The Bar Essentials – Part 1: The Basics

Having a home bar can mean a lot of things. It ranges from everything from a few bottles of relatively cheap spirit – vodka, rum etc – with some mixers to a full-blown miniature bar complete with jiggers, muddlers and obscure grass vodka (This really does exist).

My normal stance is to have what you enjoy in your bar and anyone who would make you feel bad about it gets blacklisted, but I do feel like there are a few essentials that would really step your cocktail game up to a whole other level. So, if you’ll indulge me, here are some ingredients, equipment and other general bits and bobs which I think make up the basic home bar:

Alcoholic Ingredients

♦  Vodka

♦  White Rum

♦  Triple Sec or Cointreau

♦  Brandy

♦  Gin

‘Gin’ is a broad term. You might want to experiment with different types to find out what works best for you. London Dry gins are pretty common but – unsurprisingly given the name – can be VERY dry and overpowering depending on the brand. I personally enjoy Rock Rose from Dunnet Bay Distillers as it’s sweeter than most gins and has a lovely floral note. It’s a little bit pricey though, so if you’re just starting out try something like Gordons or Bombay Sapphire.

♦  Amaretto

 

Non-Alcoholic Ingredients

♦  Sugar Syrup

♦  Grenadine

Although Grenadine and Sugar Syrup are very similar, in that they are sugary sweet and non-alcoholic, I would recommend having both as they are not exactly interchangeable like I originally assumed. Although not super distinctive, grenadine definitely has a slight fruitiness to it which leans well to fruit-based cocktails, whereas sugar syrup is generally used more for just general sweetness.

♦  Lime Juice

♦  Lemon Juice

Fresh is usually recommended, but i’ve personally found that recipes work with the concentrated stuff you get in the baking aisle of the supermarket.

♦  Other fruit juices (orange, pineapple, cranberry)

 

Equipment

♦  Cocktail shaker

There are 3 types of cocktail shakers: Boston, Cobbler and French. Boston and Cobbler (aka Manhattan) shakers are the most common and the 2 that I use. Boston is a two part shaker with a metal bottom tumbler and glass top half that fits snug inside the former. It’s stylish and easy to store, but definitely can be more difficult to control as liquid leaks out surprisingly easy. The Cobbler shaker is made of 3 parts; tumbler, strainer and lid. I would recommend this one for a beginner as it’s easy to use and has a built in strainer which you need to buy separately with the Boston shaker. Ikea does a cheap and cheerful one for £4.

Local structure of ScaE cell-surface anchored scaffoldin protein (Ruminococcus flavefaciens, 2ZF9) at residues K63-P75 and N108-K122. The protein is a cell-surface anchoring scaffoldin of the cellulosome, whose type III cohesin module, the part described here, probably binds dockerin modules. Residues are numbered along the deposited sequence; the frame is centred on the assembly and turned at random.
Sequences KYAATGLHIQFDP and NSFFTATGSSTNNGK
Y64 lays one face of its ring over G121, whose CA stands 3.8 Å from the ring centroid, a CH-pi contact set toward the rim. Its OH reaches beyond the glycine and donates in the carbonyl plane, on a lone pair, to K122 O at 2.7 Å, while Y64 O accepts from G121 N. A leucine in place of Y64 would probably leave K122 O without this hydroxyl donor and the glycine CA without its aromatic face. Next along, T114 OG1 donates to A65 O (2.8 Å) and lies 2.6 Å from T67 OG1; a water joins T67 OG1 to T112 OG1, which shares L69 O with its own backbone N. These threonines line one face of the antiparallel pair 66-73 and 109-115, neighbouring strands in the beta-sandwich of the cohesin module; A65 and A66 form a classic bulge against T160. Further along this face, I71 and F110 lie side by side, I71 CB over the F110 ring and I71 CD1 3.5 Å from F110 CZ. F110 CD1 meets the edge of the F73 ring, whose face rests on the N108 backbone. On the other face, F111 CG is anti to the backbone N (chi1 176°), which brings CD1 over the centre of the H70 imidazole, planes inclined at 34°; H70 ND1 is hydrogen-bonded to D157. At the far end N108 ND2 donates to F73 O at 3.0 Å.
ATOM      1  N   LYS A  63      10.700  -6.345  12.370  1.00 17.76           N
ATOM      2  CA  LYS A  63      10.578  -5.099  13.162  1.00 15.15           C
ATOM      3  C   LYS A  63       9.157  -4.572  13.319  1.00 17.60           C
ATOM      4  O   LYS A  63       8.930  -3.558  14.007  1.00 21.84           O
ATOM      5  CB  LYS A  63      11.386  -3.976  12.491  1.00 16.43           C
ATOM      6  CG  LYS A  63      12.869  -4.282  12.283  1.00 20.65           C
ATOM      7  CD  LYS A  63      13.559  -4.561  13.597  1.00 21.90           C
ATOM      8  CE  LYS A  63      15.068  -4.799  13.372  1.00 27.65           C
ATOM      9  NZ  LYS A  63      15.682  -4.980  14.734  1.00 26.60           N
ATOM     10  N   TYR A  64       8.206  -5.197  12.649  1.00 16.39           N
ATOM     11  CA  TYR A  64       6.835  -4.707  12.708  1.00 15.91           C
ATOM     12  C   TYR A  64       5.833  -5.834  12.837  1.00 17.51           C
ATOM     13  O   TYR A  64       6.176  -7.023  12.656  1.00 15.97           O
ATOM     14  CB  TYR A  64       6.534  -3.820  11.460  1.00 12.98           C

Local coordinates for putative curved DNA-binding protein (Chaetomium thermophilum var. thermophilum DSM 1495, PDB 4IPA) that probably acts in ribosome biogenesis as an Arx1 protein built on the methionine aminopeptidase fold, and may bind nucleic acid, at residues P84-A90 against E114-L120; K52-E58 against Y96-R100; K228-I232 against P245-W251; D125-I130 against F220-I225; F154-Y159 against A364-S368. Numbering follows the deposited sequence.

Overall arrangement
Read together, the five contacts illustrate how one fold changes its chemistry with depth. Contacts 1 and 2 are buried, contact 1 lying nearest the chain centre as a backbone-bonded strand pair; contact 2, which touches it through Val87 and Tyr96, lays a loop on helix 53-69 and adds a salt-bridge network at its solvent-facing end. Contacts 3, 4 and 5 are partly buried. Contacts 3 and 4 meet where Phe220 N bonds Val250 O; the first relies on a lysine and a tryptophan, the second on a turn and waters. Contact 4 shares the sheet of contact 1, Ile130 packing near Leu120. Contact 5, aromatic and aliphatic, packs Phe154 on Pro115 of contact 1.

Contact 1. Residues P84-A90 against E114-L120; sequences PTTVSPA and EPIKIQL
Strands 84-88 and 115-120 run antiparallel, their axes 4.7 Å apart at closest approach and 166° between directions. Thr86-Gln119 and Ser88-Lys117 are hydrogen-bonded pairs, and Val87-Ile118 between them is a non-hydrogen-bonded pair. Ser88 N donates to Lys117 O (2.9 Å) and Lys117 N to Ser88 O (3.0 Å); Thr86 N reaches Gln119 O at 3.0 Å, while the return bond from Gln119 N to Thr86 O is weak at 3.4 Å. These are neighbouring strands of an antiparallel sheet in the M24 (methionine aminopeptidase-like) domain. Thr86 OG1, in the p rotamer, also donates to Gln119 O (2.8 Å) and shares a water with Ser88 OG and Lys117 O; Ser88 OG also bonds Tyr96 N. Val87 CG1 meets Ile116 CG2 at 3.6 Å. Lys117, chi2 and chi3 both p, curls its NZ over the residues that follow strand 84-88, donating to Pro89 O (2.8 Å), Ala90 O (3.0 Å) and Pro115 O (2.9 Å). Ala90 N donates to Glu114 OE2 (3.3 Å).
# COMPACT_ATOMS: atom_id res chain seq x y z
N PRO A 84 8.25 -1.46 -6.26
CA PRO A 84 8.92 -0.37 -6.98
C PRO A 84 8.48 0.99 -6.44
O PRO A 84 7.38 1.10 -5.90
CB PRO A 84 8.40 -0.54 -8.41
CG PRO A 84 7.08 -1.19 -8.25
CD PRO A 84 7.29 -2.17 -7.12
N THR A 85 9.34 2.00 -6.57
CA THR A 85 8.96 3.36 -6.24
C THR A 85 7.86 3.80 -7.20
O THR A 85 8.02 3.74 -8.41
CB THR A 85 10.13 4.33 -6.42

♦  Jigger/Double Ended Jigger

Ideally, if you can try and get a 1 ounce/½ ounce one. It’ll make cocktail making easier and faster.

♦  Pourers

If you want to start layering drinks or doing fancy mixing work, a pourer is a must. You can get a pack of 3 for £3.99 on Amazon at the moment.

♦  Cocktail glasses

Whilst there dozens of different types of glasses out there for different drinks, I personally enjoy a straight martini glass. Stylish, distinctive and works with everything.

♦  Wine Stoppers

 

Make no mistake: This can be an expensive hobby. The good thing is that it is also very rewarding – you’ll find yourselves entertaining your friends a lot more, it’s a real talking piece in your house and you’ll have a better understanding of what’s actually good value for money when you’re out and about. I’ve realised that too many places put some single measures of spirits in a glass, top it up with fruit juice and boldly declare that it’s a cocktail.

Whilst the initial outlay is expensive, if you were someone that liked to have a couple of drinks to unwind at the end of the week you would be surprised how much money you could save doing it yourself at home instead. Spending £15 on a bottle on name-brand spirit like Smirnoff or Captain Morgans is pretty much equivalent to 2 drinks at a decent bar, and you can make far more than 2 drinks with a bottle.

Also, if you drink at home, you don’t even have to put pants on. Really, it’s a win-win.

Thoughts, feedback or have your own recipe? Let us know here!